@megawinner Thank you for your comment on my carvedfairyhouses.com website. I’m trying to give the basics of Wood Carving For Beginners in this set of tutorials. Later I will cover intermediate and advanced techniques. I’m glad you learned a few new things about the different style of cuts, and that you liked my topic in Wood Carving For Beginners: Style Of Cuts, Knife Skills.

      I’m sure your lion turned out well. Right? Do you still own that lion? I know the very first thing I ever carved was a donkey, or at least that’s what it was meant to be. It looked more like a horse skeleton. Ha Ha. I don’t have it now, but I wish I did. With the skill that I now have, I could turn him onto a real skeleton; he would be so cool to set out for Halloween.

      Yes carving can cause some minor injuries if precautions are not taken. That’s why I went over some safety tips and will cover more in the actual carving tutorials. Most of the cut styles are done with the knife blade facing away from you. Only the pairing cut is the other way around, but this cut is only used for small precise cuts and details, so the chance of cutting yourself is small if you’re wearing a thumb guard.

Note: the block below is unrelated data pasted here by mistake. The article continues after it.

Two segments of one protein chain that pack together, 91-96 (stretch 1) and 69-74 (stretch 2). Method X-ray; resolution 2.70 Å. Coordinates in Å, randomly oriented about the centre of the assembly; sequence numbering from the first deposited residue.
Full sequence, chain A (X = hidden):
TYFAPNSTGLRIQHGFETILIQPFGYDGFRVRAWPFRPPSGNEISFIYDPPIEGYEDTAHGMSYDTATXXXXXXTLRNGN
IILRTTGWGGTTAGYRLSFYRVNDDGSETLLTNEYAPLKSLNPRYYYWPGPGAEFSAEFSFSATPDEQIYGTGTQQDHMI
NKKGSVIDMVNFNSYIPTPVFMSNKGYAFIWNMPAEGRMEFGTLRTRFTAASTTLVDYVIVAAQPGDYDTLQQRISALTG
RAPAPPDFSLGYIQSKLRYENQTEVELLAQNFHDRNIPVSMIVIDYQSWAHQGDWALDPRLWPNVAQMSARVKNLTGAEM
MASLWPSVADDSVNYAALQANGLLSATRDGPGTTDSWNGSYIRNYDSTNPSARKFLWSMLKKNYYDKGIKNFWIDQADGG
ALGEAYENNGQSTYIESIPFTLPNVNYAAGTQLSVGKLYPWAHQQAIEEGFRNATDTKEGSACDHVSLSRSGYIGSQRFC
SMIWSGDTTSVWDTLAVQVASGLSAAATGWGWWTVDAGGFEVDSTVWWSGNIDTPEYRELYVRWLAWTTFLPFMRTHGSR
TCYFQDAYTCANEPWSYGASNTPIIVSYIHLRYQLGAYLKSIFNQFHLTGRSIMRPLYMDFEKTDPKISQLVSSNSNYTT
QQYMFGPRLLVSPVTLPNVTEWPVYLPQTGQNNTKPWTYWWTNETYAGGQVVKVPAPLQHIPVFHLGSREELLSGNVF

Hope to see you return to my website and enjoy more of my carving tutorials in the future.

  5. Melissa says:

    Thanks for the wood carving lesson in Wood Carving For Beginners: Style Of Cuts, Knife Skills . I have always been intrigued with it but never thought I could do it. It would be nice to see a video for us slow learners.

    • Lynne Clay says:

      Thanks for your comment Melissa. I’m glad you enjoyed my site and took the time to read my lesson in Wood Carving For Beginners: Style Of Cuts, Knife Skills.

      Carving really is easier than most people think. All you need is a step by step tutorial to show you the way, and that’s what I’m trying to do here at carvedfairyhouses.com .

      You can do this, it doesn’t take any talent.

      I do plan on adding a lot more pictures and some videos to my site. It just takes time, so please come back and join in future lessons on carving fairy houses.